KATHERINE HYDE was baptised at Manchester, Lancashire, England, on Oct. 27, 1608. OBADIAH HOLMES was baptised Mar. 18, 1609/10 at Didsbury, near Manchester, although possibly born a couple of years earlier. Didsbury is about five miles southeast of the center of Manchester, and just a couple of miles from Reddish, his father's birthplace. It is located on the Tame River near the junction with the Mersey. Just across those rivers lies the county Cheshire.
OBADIAH attended Oxford University along with two of his brothers. His brother Samuel is known to have graduated from the college, but the same probably did not happen to OBADIAH. Later in life he expressed regret that "he had been somewhat wild in his youth, and caused his Mother serious concern."
They were married on Nov. 20, 1630, at Collegiate Church (now called Manchester Cathedral), Manchester. OBADIAH became identified with the Puritan Party, and in 1638, with his wife and son Jonathan, sailed from Preston, Lancashire, England, to America, landing at Boston in Massachusetts Colony. He first settled at Salem, Essex, MA, where he was living in 1639, when he and two others received a grant of land there, on which he established a glass factory, one of the first business enterprises in New England. The Holmes family had been glassmakers back in England, perhaps at Haughton Green, where a glass house operated from the early 17th century to about 1644.
On March 24, 1639/40, after arriving in Salem, OBADIAH and KATHERINE became members of the church. Obadiah apparently disliked the rigidity of the established church and was not inclined to keep silent in the midst of religious discussion. Before October, 1643, he had taken an option in the newly created community of Rehoboth (or Seekonk, as it was called then), about 60 miles south of Boston. He sold his holdings in Salem, and removed himself and his family to Rehoboth, upon excommunication by the Salem church in 1646.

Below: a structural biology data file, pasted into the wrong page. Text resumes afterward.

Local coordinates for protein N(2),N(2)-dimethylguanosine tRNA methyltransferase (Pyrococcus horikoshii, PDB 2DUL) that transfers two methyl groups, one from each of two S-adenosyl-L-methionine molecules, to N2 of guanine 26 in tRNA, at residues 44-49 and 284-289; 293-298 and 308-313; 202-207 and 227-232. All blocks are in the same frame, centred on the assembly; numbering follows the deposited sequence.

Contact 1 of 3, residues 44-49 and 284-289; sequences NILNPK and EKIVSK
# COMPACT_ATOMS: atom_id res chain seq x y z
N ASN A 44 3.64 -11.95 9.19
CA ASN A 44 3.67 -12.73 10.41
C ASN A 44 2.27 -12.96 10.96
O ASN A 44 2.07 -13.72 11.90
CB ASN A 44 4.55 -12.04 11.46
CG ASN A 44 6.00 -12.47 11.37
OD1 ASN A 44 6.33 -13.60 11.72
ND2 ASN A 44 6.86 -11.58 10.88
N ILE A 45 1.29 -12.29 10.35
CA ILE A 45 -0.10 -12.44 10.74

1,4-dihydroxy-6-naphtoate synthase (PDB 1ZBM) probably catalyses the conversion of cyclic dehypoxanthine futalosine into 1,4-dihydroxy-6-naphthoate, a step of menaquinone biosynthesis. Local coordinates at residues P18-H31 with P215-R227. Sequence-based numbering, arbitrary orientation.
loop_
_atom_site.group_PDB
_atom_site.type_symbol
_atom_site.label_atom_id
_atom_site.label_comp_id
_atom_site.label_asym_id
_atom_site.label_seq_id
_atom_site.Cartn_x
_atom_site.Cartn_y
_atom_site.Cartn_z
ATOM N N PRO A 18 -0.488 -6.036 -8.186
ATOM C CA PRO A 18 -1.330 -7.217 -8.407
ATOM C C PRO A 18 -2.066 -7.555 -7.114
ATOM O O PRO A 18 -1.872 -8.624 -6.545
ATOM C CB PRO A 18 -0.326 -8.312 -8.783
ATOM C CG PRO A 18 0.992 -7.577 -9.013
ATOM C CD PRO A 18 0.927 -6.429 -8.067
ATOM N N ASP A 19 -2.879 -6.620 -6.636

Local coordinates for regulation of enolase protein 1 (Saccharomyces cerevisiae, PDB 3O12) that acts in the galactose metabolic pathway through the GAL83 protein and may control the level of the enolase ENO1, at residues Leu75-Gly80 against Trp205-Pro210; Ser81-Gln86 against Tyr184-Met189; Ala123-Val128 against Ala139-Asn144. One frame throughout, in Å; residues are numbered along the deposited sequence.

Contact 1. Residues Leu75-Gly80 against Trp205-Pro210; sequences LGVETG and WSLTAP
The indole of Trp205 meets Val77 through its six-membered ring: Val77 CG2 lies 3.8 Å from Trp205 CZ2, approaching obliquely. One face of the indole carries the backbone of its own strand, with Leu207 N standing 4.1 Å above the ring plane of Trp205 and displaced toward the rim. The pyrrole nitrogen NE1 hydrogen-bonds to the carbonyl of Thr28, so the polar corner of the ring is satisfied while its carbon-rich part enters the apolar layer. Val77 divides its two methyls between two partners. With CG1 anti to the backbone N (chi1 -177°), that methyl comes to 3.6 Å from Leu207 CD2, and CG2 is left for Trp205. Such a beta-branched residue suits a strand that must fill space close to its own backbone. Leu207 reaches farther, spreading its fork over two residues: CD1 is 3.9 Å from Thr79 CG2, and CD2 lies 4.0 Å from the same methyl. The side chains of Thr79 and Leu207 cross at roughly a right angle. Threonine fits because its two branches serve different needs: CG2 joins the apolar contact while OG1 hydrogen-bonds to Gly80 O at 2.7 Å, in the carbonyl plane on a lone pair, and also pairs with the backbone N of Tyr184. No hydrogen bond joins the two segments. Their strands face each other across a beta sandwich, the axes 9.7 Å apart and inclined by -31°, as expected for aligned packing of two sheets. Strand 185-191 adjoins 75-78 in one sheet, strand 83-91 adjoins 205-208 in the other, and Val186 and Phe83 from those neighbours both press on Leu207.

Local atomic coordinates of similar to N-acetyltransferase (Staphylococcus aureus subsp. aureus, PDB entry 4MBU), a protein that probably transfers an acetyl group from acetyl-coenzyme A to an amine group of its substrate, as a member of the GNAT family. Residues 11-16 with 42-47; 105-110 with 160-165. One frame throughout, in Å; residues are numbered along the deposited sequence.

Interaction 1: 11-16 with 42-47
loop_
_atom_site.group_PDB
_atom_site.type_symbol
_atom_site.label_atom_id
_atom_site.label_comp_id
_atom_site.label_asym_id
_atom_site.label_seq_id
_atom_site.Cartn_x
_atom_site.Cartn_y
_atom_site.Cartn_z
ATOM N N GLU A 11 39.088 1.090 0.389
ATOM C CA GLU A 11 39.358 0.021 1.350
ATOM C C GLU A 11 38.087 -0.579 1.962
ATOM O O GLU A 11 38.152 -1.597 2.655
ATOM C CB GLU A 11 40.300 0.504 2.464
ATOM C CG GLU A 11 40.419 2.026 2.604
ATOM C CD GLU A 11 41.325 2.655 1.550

In 1646, he joined Rev. Samuel Newman's church in Rehoboth, but was to find that he had not left religious controversies behind. The Rehoboth church was divided along doctrinal and legal lines, and OBADIAH found himself pitted against the minister on these issues. By October, 1649, the differences had reached the point that OBADIAH sued Rev. Newman on charges of slander, and was awarded damages of £100. The following year OBADIAH once more found himself excommunicated, this time from the church in Rehoboth. That fall he, along with several friends at Rehoboth, became Baptists, in doctrine and practice, and removed to Newport, Newport, RI, where he lived the rest of his life.
In July 1651, OBADIAH, along with two friends, Dr. John Clarke and John Crandall, left Newport for a summer visit to their former neighbors in Massachusetts, with concern for the welfare of their church in those parts.